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Hello, welcome Parents and Caregivers - to Busy Bees Education and Training

This information has been put together to inform you, as the main caregiver of a current apprentice here at Busy Bees Education and Training, of what you can expect to be delivered within a typical learning journey. We have also aimed to provide you with information and guidance relevant as a caregiver.

A little about us

As a training provider with over 19 years of experience, Busy Bees Education and Training are committed to developing and empowering world-class professionals. Our team of experienced certified training professionals are on hand to ensure apprentices have a positive learning journey every step of the way. We take full and complete responsibility for the quality of our courses. We operate ethically, reliably, and honestly, as integrity is fundamental to our culture. Find out more here.

Busy Bees don't just offer apprenticeships. Did you know we also offer a wide range of CPD and First Aid Courses too?

The Learning Journey

Who is involved in the learning journey?

Employer Guide

Learner Recruitment Officer

A learner Recruitment Officer will be one of the first people an Apprentice comes into contact with here at Busy Bees Education and Training. The Learner Recruitment Officer supports apprentices with the application and onboarding process providing impartial IAG and signposts where necessary. The Learner Recruitment Officer will enrol Apprentices onto their Apprenticeship, starting their learning journey here at Busy Bees Education and Training. 

Development Coach

Every Apprentice is allocated a Development Coach who is a sector expert in their field of competency. The Development Coach delivers the main sector qualification and or standard to the apprentices individually to support them to progress and develop their knowledge, skills, and behaviours ready for the Apprentices to sit their End Point Assessment confirming their Apprenticeship achievement.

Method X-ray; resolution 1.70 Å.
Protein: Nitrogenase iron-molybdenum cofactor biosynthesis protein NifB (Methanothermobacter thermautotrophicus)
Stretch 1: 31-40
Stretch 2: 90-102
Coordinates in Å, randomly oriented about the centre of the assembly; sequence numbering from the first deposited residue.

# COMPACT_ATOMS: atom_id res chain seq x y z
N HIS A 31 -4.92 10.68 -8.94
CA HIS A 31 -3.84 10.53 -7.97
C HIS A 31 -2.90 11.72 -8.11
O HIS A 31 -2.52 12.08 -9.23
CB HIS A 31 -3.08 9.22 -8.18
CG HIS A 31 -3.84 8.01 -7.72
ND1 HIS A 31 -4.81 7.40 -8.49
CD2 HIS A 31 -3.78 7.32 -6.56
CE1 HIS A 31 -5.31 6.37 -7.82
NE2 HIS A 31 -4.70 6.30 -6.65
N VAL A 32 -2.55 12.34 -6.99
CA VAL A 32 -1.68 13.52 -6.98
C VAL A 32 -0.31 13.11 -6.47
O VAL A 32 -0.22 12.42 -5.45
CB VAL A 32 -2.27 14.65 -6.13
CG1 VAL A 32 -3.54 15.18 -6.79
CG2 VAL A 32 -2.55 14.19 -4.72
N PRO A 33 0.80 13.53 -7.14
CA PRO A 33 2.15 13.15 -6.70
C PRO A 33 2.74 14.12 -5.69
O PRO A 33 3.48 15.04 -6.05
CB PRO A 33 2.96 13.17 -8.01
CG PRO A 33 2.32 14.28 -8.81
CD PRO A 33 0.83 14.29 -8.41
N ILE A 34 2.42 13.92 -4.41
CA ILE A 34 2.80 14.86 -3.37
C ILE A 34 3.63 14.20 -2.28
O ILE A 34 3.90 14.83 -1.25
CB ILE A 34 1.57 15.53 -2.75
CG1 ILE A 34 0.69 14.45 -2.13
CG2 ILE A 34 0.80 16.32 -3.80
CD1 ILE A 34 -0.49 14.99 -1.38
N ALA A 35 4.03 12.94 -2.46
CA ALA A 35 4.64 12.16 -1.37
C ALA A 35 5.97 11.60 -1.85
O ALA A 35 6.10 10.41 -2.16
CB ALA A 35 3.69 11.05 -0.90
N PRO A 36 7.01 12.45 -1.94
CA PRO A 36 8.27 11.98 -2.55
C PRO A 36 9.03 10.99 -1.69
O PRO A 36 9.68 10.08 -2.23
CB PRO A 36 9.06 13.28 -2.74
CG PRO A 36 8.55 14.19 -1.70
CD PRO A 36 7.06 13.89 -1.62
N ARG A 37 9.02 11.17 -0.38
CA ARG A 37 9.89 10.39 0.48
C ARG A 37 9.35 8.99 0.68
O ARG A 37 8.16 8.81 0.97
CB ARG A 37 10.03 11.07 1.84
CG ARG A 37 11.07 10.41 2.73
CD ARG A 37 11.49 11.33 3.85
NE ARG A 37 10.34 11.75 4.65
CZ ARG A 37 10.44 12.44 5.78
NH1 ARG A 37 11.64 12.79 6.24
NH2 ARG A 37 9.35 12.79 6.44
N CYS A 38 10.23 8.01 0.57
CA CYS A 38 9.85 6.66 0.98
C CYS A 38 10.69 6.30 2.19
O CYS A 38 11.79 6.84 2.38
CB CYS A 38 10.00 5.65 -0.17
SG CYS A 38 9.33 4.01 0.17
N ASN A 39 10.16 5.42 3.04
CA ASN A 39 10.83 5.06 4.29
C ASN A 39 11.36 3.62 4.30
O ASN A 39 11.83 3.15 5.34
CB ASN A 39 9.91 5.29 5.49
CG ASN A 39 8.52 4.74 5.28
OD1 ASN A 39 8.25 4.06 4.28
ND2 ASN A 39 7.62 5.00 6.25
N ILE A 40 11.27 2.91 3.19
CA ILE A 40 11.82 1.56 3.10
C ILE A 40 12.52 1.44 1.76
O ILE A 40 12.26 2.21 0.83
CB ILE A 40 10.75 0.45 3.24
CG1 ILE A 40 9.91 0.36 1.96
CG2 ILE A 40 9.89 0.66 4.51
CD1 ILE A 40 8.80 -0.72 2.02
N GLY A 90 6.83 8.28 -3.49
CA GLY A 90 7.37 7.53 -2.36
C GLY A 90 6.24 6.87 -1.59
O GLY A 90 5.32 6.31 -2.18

Careers Advice 

Functional Skills Officer

Apprentices are required to show a level of Math and English learning and  achievement as part of their Apprenticeship. If valid transferable evidence is not  provided to exempt the Apprentice from completing the required level of  Functional Skills, they will be required to complete this as part of their  Apprenticeship. A Functional Skills Tutor can be allocated to deliver and support  functional skill learning in an individual way to the Apprentices, enabling them to  retain integral lifelong skills.


An IQA monitors the delivery of apprenticeships at milestone points and supports  the Development Coach and Functional Skills Officer to deliver to Apprentices in  an agreed standardised way in line with awarding bodies and within regularity   body requirements. The IQA provides feedback and points for improvement to   ensure that the evidence captured reflects the distance being traveled by the Apprentices and demonstrates their long-term learning has been impacted. An IQA can also carry out a mock EPA to support them in preparation for their EPA with an independent End Point Assessment Organisation.

OTJ – What does it mean?

The ESFA defines off-the-job training as ‘learning which is undertaken outside of the normal day-to-day working environment and leads towards achieving an apprenticeship. This can include training that is delivered at the apprentice’s normal place of work but must not be delivered as part of their normal working duties’.

Key Facts about OTJ

  • Off-the-job training must make up at least 20% of your normal working hours (working hours capped at 30 hours a week for funding purposes only). For a full-time apprentice, this is an average of 6 hours a week over the planned duration of the apprenticeship.
  • Off-the-job training can take place in the normal workplace or at an external location.